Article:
LONG BEACH, Calif. — The California Air Resources Board, 17 U.S. states and the District of Columbia filed a lawsuit against the U.S. Environmental Protection Agency (EPA) for loosening greenhouse gas emission regulations in what the suit calls an “arbitrary and capricious” violation of the Clean Air Act.
A press release issued Tuesday stated that the standards, which were established by the EPA and National Highway Traffic Safety Administration in 2010, and would apply to model year 2012-2025 vehicles starting in 2022, was affirmed last year by the EPA. But the standards were abandoned on April 13.
“The standards...were based on the best judgment of engineers about what technology could achieve. And in fact they are being achieved today, years ahead of the deadlines, because of the good work of the auto industry,” said CARB Chair Mary Nichols in an official statement.
The states participating in the lawsuit are California, Connecticut, Delaware, Illinois, Iowa, Maine, Maryland, Massachusetts, New Jersey, New York, Oregon, Pennsylvania, Rhode Island, Vermont, Virginia, Washington and Minnesota.
Nichols was scheduled to be a part of a panel discussion on global and national trends accelerating alternative fuel adoption at the ACT EXPO on Tuesday. But she could not attend because of the lawsuit filing and the subsequent press conference called by California Gov. Jerry Brown and state Attorney General Xavier Becerra.
CARB Assistant Division Chief Analisa Bevan spoke at the ACT EXPO on behalf of Nichols and provided attendees with an update on the lawsuit. She expressed CARB’s displeasure at EPA Administrator Scott Pruitt’s proposed loosening of the emissions standards, especially in light of all the time, money and effort that has already gone into meeting them, she said.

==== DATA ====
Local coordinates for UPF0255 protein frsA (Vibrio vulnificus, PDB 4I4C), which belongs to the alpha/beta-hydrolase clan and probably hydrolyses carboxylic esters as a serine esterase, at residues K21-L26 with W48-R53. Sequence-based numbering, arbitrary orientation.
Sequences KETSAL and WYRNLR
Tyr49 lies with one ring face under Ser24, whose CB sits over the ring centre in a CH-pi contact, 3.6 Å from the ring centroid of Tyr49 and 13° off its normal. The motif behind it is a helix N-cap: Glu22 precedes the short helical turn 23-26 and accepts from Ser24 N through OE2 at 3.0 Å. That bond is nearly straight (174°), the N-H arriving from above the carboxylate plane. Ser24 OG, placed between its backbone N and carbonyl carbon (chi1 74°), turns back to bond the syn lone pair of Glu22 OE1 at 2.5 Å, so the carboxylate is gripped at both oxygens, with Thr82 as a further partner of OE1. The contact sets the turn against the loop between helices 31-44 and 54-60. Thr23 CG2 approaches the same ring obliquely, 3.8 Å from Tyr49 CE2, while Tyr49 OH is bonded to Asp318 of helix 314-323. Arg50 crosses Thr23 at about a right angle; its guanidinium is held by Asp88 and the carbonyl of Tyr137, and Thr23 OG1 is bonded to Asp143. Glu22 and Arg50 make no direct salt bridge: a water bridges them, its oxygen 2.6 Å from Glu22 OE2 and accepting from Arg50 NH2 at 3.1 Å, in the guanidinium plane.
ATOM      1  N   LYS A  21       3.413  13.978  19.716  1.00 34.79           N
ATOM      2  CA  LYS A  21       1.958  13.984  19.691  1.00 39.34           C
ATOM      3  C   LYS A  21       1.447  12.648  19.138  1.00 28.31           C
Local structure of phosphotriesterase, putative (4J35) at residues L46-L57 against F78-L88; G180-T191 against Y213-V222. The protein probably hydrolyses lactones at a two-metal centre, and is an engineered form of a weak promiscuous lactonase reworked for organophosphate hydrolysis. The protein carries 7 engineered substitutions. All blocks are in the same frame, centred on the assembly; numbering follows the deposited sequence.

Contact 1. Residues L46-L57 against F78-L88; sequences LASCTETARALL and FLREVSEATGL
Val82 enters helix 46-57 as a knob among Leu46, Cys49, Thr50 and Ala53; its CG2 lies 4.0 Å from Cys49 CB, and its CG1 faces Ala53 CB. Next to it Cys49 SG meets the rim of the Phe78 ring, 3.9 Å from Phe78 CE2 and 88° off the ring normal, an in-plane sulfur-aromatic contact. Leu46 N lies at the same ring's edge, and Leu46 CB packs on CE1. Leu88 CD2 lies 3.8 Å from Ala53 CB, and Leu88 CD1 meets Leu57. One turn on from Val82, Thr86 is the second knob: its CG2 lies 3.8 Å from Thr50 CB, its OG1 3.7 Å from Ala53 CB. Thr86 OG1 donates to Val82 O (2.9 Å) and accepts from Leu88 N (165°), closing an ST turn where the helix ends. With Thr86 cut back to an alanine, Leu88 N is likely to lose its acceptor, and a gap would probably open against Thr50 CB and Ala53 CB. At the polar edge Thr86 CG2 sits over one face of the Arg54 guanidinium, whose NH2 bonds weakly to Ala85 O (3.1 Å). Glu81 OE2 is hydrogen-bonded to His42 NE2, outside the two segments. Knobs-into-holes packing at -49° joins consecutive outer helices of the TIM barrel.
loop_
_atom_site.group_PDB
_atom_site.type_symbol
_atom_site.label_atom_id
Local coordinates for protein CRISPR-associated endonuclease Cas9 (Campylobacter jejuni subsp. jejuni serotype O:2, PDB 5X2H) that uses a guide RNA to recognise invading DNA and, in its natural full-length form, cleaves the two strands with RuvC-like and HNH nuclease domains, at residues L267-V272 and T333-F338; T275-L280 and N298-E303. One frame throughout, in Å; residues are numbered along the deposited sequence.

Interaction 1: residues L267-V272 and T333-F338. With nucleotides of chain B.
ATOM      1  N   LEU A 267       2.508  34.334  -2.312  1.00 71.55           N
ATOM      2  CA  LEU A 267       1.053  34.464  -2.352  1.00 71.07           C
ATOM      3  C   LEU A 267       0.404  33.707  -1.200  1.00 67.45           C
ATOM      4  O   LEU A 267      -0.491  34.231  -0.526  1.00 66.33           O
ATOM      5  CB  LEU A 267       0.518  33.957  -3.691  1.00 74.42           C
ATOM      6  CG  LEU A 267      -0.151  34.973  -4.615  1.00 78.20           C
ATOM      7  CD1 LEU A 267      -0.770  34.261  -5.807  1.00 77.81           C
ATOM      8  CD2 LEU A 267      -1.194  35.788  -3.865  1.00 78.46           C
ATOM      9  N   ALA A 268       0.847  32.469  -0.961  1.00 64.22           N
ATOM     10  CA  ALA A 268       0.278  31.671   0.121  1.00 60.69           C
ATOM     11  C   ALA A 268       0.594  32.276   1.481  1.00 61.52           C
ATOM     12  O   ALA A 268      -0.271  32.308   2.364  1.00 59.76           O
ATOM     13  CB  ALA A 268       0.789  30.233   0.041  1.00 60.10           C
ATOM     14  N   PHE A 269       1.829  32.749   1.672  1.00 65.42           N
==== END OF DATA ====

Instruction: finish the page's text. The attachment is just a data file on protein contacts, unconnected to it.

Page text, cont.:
Bevan added that CARB will continue to work off of the current standards.
“Since 2012, we’ve been enforcing together a joint set of standards with U.S. EPA and NHTSA. This fulfilled long-standing pleas from the auto industry to have one set of standards we were all working under,” Nichols added during the Tuesday press conference.
The ACT EXPO general session panel featuring Bevans also welcomed to the stage representatives from two school bus suppliers: Steve Gilligan, vice president of North American product and vocational marketing for Navistar, and Julie Furber, executive director of electrification for Cummins. Upon announcement of the lawsuit and the reasons for it, Gilligan and Furber confirmed that vehicle manufacturers need a single federal standard to refer to when making product decisions.
Furber commented on how federal standards drive manufacturing times and costs. Changes in the standards present challenges, as manufacturers need time to become compliant, she added.
Bevan declared that anything slowing the clean energy movement “would be disastrous.” She pointed to current energy-efficient passenger vehicles as an example of readily available ways to meet current emissions reduction goals.
EPA Administrator Scott Pruit announced on April 2 that GHG emissions standards for cars and light trucks should be revised. That day, STN reached out to the School Bus Manufacturer’s Technical Council, part of the National Association of State Directors of Pupil Transportation Services for comment. SMBTC Chair Joe Labonte responded that the Council had received no indication from the EPA that Pruitt’s proposal would affect the heavy-duty GHG rule.
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